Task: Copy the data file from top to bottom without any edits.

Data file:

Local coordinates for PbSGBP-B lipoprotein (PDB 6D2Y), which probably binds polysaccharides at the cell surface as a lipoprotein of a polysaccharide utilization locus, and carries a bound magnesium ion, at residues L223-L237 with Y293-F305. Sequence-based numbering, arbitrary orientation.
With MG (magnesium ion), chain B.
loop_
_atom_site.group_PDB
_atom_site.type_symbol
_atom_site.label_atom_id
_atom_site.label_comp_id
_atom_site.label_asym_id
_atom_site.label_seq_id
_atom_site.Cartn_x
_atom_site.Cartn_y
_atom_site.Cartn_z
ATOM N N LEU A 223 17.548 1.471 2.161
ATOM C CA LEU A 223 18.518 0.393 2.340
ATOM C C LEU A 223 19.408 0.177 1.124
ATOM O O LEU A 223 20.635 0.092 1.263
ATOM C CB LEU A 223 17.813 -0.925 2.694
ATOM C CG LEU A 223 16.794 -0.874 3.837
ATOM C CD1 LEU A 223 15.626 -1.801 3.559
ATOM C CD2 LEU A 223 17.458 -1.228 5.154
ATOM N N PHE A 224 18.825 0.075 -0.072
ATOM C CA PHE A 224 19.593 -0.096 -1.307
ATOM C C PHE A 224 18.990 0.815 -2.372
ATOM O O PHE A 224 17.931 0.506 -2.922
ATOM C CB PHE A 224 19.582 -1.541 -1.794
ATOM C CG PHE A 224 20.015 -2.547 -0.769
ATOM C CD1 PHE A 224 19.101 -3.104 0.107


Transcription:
Local coordinates for PbSGBP-B lipoprotein (PDB 6D2Y), which probably binds polysaccharides at the cell surface as a lipoprotein of a polysaccharide utilization locus, and carries a bound magnesium ion, at residues L223-L237 with Y293-F305. Sequence-based numbering, arbitrary orientation.
With MG (magnesium ion), chain B.
loop_
_atom_site.group_PDB
_atom_site.type_symbol
_atom_site.label_atom_id
_atom_site.label_comp_id
_atom_site.label_asym_id
_atom_site.label_seq_id
_atom_site.Cartn_x
_atom_site.Cartn_y
_atom_site.Cartn_z
ATOM N N LEU A 223 17.548 1.471 2.161
ATOM C CA LEU A 223 18.518 0.393 2.340
ATOM C C LEU A 223 19.408 0.177 1.124
ATOM O O LEU A 223 20.635 0.092 1.263
ATOM C CB LEU A 223 17.813 -0.925 2.694
ATOM C CG LEU A 223 16.794 -0.874 3.837
ATOM C CD1 LEU A 223 15.626 -1.801 3.559
ATOM C CD2 LEU A 223 17.458 -1.228 5.154
ATOM N N PHE A 224 18.825 0.075 -0.072
ATOM C CA PHE A 224 19.593 -0.096 -1.307
ATOM C C PHE A 224 18.990 0.815 -2.372
ATOM O O PHE A 224 17.931 0.506 -2.922
ATOM C CB PHE A 224 19.582 -1.541 -1.794
ATOM C CG PHE A 224 20.015 -2.547 -0.769
ATOM C CD1 PHE A 224 19.101 -3.104 0.107